Honestly I believe @Tony Dismukes has a better bead on what makes sense here.
Yeah, pressure points have their uses, but they're not particularly effective as a way to escape a pin from an experienced grappler in a live grappling context. If I'm mounted on someone and they start attacking pressure points in an attempt to make me move, I'm not going to react beyond being mildly amused or mildly annoyed. If I'm annoyed, I might demonstrate how much more discomfort I can inflict from the top position.

I say this as someone who trained pressure points for a number of years before I got into jiu-jitsu. There is a big difference between how people react to the pain of a pressure point when you're doing a compliant demo versus how they react in a situation where they're allowed to fight back.
 

Alan0354

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I am not an expert, but I relate with OP. I was 5'5" and 140lbs in the 80s when I join TKD. Disadvantage of being short and light is VERY REAL. DO NOT TRUST people tell you technique can conquer all that. Sure, facing someone big that does NOT know how to fight, then it is true. BUT with people in your class that is training. Size, strength and reach is EVERYTHING.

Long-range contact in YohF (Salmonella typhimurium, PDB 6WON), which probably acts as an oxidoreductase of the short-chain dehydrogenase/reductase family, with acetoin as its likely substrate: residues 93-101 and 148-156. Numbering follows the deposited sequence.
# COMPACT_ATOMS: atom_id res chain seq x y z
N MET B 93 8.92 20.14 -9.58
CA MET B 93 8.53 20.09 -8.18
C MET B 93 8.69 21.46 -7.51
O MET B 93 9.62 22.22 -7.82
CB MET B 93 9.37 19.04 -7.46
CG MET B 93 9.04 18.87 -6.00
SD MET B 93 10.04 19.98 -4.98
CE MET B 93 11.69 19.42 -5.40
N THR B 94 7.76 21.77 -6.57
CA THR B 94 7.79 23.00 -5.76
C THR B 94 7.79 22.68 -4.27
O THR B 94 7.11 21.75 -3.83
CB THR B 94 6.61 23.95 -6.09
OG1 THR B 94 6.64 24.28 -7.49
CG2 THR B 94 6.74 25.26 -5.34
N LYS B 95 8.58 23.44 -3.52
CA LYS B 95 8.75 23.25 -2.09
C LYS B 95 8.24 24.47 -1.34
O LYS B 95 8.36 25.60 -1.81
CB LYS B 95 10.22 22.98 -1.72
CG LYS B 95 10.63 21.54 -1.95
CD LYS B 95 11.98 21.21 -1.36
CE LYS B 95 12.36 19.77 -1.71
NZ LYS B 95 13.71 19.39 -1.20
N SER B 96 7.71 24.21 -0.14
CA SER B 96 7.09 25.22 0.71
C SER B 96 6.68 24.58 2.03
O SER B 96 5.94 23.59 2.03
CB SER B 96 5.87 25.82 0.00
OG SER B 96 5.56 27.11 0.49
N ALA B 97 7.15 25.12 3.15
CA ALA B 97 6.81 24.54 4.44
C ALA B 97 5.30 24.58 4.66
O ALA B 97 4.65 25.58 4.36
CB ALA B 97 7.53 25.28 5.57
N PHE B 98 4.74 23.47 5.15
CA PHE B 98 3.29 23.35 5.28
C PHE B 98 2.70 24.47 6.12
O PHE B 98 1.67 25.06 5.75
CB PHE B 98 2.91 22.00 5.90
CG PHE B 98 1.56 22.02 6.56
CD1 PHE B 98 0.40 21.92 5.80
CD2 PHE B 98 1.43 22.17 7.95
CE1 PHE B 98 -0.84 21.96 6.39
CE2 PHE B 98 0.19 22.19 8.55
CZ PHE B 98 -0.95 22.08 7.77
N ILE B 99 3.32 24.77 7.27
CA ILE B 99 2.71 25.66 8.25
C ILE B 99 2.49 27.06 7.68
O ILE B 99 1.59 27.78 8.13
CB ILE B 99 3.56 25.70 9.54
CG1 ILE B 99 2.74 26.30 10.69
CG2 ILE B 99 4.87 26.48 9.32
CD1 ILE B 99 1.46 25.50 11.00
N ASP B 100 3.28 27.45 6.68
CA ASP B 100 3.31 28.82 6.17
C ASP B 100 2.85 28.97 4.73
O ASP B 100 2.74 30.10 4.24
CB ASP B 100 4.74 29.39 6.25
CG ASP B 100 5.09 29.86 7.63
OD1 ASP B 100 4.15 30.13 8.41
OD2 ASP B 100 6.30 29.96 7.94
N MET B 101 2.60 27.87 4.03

I practice hard, I went to class 3hrs before class to practice on heavy bag and all. Some new guy join in that is tall and strong, I could punch and kick them at will the first 3 months. After they got to like orange or green belt( lower than me), I GOT MY BUTT KICKED. They just had so much reach advantage it's not funny.

That's the reason they have different weight categories. you don't put a light weight to fight a heavy weight. That's a myth that MA people keep tell others.